Hi Mysterio,Mysterio448 wrote:The idea that Jesus died for our sins is at the core of the Christian faith. However, it seems that many people don't think much about what the phrase really means. In the Bible, Jesus is sometimes referred to as "the Lamb," referring to the Old Testament practice of sacrificing a lamb for the atonement of sin. The idea is that Jesus himself was essentially the ultimate sacrifice, whose suffering and death atoned for the sins of all mankind. For anyone remotely familiar with Christian theology, this idea is so familiar that we fail to acknowledge one very simple implication of it: the significance of Jesus' crucifixion emanates from the presupposition of the validity of sacrifice. In other words, in order to be a true Christian you must believe in the idea that the destruction of one being can directly precipitate good fortune upon another being. Therefore, if you are a Christian, when you hear about how the ancient Phoenicians would have their children burnt alive to appease the god Moloch or how the Aztecs would carve out the hearts of living victims so that the sun could rise, while being disgusted at these acts and their inherent cruelty, you must still at least be able to sympathize with the fundamental logic of them.
My question is this: if you are a Christian, do you agree with the basic logic of sacrifice? The way I understand it, the very core of the Christian faith rests on this logic. If you do not agree with the logic of sacrifice, then how do you reconcile that with your Christian faith?
I was about to post a similar topic. I believe our beliefs are always subjective to some degree, and ideally, we responsibly choose beliefs that are the most healthy and productive, knowing that to some degree, we are wrong, no matter what we believe. I've been thinking about the pros and cons of believing in God requiring Jesus to be sacrificed, to attone for us. I'm not interested in purely biased views to one extreme or the other. "Thinking with integrity is paradoxical thinking." And truth is that which causes influence - metaphysically, what we believe can be helpful or destructive physiologically.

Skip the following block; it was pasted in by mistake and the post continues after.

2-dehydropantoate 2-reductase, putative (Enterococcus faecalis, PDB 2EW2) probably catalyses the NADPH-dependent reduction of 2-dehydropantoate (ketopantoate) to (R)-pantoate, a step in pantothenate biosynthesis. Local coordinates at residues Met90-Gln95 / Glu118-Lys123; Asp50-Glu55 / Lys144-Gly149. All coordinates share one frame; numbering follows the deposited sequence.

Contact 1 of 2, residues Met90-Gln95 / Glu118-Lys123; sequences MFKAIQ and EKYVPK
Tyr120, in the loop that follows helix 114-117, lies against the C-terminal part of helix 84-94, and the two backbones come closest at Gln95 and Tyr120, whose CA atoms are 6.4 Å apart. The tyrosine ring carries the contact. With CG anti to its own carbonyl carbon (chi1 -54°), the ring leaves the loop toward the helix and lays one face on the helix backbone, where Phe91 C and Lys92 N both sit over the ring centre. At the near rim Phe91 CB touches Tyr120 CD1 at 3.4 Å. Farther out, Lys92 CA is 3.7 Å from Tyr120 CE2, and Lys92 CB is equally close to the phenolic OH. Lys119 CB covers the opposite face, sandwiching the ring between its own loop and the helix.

Pros: 1. Believing someone loved me enough to die for me may be comforting, especially if I have little else to help me cope with hardships. 2. The icon of Jesus is an inspiring one - a good example to follow. Believing that someone suffered so much and still forgave others that hurt him, is inspiring to me. 3. Jesus is a personification of spirituality - it is much easier to resonate with a human being like us, than to an abstract idea of spirit/God/Love... & it's better than worshipping such fallible illusions like romance. 4. It is easier to believe in something that so many others believe in. Once, I stood and sang a Christian hymn in a conference center with about 30,000 others... & the spirit of unity was awe-inspiring! 5. The belief in a higher power is required to get the ego out of the way & allow our amazing & creative subconscious to work it's magic. Jesus serves as a crutch in believing in a power outside of us.
Cons: 1. Jesus has become a scapegoat, which causes people to not take responsibility for making "at-one" or correcting their mistakes. 2. Jesus, himself warned against worshipping him (Luke 18:19 & Mark 10:18) ... & we know that the 60+ books collected in the bible have been through corrupt hands over the centuries, and words have been twisted, to put words in Jesus' mouth that he didn't say or mean. 3. God is love. My idea of love has nothing to do with killing one person, to magically heal another. In fact, evil is not in being imperfect, since God (or however you consider Creation of us) created us imperfect, so we can have choices/live & learn. Evil is the denial of resonsibility of one's mistakes & attempt to make another pay for them. (ie abortion, human sacrifice, etc.) Again, Jesus taught this in parables like that of the self-rightous condemning pharisee & humble tax collector (Luke 18:9-14). 4. Nobody can save oneself from one's thoughts but oneself... You could hit yourself in the head, and say, "when I do this, you will no longer die, be sad, etc".... but that's dysfunctional rather than helpful. Jesus taught, "The kingdom of God cometh not with observation... [but is] within you." (Luke 17:21). 5. God is supposed to be who we worship, want to be like. Wanting to kill another for one's sins, or worship someone who does, is an illogical and unethical tradition, IMO. Yet, so many believe it out of peer pressure - because "everyone's been believing it" & other cognitive distortions around them and others for centuries without question, which may be partly why up to 60-80% of mental illness cases may be attributed to misinterpreations of Judaic & Christian doctrine.